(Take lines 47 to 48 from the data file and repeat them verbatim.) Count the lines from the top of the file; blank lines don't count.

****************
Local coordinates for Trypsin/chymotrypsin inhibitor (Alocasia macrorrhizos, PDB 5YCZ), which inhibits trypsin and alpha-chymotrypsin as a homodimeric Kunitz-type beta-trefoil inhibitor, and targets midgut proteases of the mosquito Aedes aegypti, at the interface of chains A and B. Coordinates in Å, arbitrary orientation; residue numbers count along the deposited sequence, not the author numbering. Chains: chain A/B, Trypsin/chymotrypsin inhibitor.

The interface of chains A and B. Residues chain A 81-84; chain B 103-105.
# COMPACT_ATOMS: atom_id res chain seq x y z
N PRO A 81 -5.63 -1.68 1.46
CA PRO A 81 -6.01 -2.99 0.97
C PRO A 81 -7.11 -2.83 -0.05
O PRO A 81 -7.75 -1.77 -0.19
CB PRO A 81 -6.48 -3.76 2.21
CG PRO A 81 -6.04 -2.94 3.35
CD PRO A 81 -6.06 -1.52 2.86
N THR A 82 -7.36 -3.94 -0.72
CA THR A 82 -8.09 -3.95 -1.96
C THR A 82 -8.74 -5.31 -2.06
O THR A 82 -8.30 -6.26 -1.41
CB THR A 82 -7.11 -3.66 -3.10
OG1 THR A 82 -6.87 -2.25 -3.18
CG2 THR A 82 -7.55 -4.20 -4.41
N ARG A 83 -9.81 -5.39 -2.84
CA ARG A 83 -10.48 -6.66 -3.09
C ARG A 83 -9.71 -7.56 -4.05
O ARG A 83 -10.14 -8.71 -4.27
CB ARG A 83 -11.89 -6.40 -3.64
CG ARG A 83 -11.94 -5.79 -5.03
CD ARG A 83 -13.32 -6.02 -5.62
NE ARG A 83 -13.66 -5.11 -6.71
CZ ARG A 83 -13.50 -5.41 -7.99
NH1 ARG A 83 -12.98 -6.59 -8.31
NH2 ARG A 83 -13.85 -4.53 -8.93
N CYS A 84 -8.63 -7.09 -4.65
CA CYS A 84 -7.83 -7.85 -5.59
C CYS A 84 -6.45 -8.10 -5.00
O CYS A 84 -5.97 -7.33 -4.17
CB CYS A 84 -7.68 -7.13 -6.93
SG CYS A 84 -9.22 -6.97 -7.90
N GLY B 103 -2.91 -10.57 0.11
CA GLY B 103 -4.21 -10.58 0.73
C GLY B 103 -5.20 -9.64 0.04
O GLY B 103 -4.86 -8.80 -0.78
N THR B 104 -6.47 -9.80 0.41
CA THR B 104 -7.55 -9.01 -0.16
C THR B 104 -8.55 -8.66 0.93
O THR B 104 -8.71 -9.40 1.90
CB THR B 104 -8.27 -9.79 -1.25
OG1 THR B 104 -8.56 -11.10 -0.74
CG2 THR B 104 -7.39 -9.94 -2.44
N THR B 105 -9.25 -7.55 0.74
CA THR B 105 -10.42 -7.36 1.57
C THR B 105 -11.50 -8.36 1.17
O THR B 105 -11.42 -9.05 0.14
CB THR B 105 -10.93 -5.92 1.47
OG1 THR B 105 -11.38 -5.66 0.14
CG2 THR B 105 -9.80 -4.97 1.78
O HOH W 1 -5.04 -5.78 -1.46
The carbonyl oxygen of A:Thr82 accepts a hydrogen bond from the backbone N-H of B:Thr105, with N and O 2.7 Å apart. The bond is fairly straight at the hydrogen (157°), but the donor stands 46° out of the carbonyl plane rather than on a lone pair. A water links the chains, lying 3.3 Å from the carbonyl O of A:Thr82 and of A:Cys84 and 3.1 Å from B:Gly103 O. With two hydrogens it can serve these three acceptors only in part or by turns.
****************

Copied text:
CA THR B 105 -10.42 -7.36 1.57
C THR B 105 -11.50 -8.36 1.17